An unbiased observer would be forced to admit that this contradiction prevents any conclusion as to the age of the crystal. This clearly shows two fundamental flaws in long-age isotope dating.
But these authors reached their conclusion by ignoring the contradictory data! First, the dates are readily discarded if they do not fit the preconceived notions of the experimenter.
magazine has been continuously published since 1978, we are publishing some of the articles from the archives for historical interest, such as this.
For teaching and sharing purposes, readers are advised to supplement these historic articles with more up-to-date ones suggested in the Related Articles and Further Reading below. One crystal showed a U/U date of 4.3 billion years, and the authors therefore claimed it to be the oldest rock crystal yet discovered.
If a scientist in any other field did this he would never be allowed to publish it. Such a practice is not acceptable in any other field of science because it destroys the objectivity upon which science has built its reputation.
Yet here we have it condoned by the top scientific journal in the world. I selected it because it was identified by the journal editors as a significant advance in knowledge. Isotope dating is therefore not the objective, absolute dating method it is often claimed to be.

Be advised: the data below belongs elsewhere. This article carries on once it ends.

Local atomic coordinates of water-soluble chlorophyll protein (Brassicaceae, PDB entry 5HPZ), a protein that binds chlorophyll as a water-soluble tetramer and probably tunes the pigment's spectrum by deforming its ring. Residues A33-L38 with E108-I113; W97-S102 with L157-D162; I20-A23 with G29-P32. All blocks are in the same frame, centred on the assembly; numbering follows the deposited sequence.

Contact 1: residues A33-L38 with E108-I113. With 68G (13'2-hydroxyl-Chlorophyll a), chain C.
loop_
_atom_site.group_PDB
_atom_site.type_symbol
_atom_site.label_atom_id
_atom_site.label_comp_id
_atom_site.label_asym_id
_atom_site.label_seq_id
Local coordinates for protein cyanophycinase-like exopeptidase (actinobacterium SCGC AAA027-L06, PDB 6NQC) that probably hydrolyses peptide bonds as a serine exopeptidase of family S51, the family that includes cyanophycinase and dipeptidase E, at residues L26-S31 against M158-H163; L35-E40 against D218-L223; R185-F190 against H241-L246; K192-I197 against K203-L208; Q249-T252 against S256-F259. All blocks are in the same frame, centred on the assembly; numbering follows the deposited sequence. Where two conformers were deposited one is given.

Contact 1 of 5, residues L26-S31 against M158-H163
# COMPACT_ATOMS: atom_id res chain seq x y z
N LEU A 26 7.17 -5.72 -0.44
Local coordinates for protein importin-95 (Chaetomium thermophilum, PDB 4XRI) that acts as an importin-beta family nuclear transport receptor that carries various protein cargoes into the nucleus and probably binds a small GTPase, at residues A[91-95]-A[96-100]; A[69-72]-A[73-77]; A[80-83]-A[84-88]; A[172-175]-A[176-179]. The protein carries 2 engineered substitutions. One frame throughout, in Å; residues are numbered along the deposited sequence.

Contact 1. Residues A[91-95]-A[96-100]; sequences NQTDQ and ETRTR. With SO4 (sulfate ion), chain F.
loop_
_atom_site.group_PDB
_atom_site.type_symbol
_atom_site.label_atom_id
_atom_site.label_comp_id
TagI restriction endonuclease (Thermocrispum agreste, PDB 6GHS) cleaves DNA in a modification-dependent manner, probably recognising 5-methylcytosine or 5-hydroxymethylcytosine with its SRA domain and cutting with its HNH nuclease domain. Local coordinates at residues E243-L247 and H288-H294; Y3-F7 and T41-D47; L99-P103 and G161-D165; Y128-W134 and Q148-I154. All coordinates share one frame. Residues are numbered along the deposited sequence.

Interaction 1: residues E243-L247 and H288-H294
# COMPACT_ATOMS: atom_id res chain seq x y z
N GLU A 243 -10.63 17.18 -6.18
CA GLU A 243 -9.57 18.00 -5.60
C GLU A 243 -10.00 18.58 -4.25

A serious problem here is that all 140 crystals from the same rock unit gave statistically valid information about that rock unit.
But can you ride a bicycle into the past simply because no one else has a better time-machine? In the same way it is absurd to argue that an inadequate method is adequate because nothing better is available.
Long before this site existed, many millions searched on the word “creation”.
Second, it is impossible to tell, from the isotope information alone, when the dates are right and when they are wrong.
When I presented this and similar criticisms of isotope dating to a gathering of the Lucas Heights Scientific Society (Sydney, Australia) in 1989, the only response that came from the chief of the division responsible for isotope dating at the Australian Nuclear Science and Technology Organization was the question, ‘Do you have a better dating method?
In fact, the other 139 crystals show such a confusion of information that a statistician could only conclude that no sensible dates could be extracted from the data. They extracted diamonds from rocks in Zaire and found by the potassium-argon method that they (the diamonds) were six billion years old.
A further problem is that the 4.3 billion-year-old zircon, dated according to the U/U method, was identified by the U/Th method to be undatable. But the earth is supposed to be only 4.5 billion years old. They admitted, however, that if the date had not been contradicted by the ‘known’ age of the earth, they would have accepted it as valid.